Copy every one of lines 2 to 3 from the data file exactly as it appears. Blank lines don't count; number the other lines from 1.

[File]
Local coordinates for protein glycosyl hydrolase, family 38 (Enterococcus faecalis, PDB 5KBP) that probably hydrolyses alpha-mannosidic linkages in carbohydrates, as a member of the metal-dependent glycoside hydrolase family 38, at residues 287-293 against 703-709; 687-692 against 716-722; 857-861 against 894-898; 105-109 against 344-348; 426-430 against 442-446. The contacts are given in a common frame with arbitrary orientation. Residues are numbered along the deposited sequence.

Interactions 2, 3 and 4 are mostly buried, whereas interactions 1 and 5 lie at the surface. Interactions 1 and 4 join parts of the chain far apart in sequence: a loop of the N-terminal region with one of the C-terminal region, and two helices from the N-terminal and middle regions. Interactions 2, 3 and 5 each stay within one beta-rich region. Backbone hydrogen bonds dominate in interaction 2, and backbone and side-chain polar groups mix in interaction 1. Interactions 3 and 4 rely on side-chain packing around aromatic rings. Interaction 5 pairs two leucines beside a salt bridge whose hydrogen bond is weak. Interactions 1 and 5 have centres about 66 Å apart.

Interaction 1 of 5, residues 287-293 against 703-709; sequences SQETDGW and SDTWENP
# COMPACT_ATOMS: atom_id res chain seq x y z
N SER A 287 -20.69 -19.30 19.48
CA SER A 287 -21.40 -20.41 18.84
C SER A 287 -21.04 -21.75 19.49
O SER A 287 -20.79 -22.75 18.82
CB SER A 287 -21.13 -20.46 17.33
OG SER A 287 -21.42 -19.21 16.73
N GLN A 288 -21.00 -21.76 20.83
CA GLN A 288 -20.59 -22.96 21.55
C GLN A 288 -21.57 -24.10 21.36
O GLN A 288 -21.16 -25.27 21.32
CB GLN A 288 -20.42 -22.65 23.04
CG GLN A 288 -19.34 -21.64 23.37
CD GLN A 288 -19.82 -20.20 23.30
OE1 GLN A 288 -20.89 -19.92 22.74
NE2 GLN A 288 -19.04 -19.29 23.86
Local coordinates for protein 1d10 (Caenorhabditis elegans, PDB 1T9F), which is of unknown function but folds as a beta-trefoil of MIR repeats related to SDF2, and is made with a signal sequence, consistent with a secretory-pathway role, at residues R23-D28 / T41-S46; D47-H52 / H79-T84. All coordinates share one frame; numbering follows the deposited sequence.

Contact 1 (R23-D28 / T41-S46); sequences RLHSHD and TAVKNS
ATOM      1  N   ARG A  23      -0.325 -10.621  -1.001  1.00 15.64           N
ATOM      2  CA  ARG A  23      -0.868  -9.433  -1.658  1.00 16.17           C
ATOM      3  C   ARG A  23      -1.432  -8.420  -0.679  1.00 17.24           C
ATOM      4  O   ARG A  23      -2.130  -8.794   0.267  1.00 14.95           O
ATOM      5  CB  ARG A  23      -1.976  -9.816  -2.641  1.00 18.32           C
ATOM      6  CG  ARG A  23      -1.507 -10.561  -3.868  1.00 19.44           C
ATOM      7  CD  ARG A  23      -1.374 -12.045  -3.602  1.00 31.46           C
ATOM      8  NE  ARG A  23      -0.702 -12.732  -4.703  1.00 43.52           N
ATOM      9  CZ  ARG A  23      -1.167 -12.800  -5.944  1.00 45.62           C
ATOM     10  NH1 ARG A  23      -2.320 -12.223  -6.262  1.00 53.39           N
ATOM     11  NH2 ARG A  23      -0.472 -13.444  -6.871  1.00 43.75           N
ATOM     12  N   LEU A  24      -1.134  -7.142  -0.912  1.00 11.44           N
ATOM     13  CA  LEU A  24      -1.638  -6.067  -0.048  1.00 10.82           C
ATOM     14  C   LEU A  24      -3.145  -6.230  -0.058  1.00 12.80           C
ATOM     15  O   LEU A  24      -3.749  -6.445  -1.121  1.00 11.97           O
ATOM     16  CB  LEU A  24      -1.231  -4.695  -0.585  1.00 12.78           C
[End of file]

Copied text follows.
Interactions 2, 3 and 4 are mostly buried, whereas interactions 1 and 5 lie at the surface. Interactions 1 and 4 join parts of the chain far apart in sequence: a loop of the N-terminal region with one of the C-terminal region, and two helices from the N-terminal and middle regions. Interactions 2, 3 and 5 each stay within one beta-rich region. Backbone hydrogen bonds dominate in interaction 2, and backbone and side-chain polar groups mix in interaction 1. Interactions 3 and 4 rely on side-chain packing around aromatic rings. Interaction 5 pairs two leucines beside a salt bridge whose hydrogen bond is weak. Interactions 1 and 5 have centres about 66 Å apart.

Interaction 1 of 5, residues 287-293 against 703-709; sequences SQETDGW and SDTWENP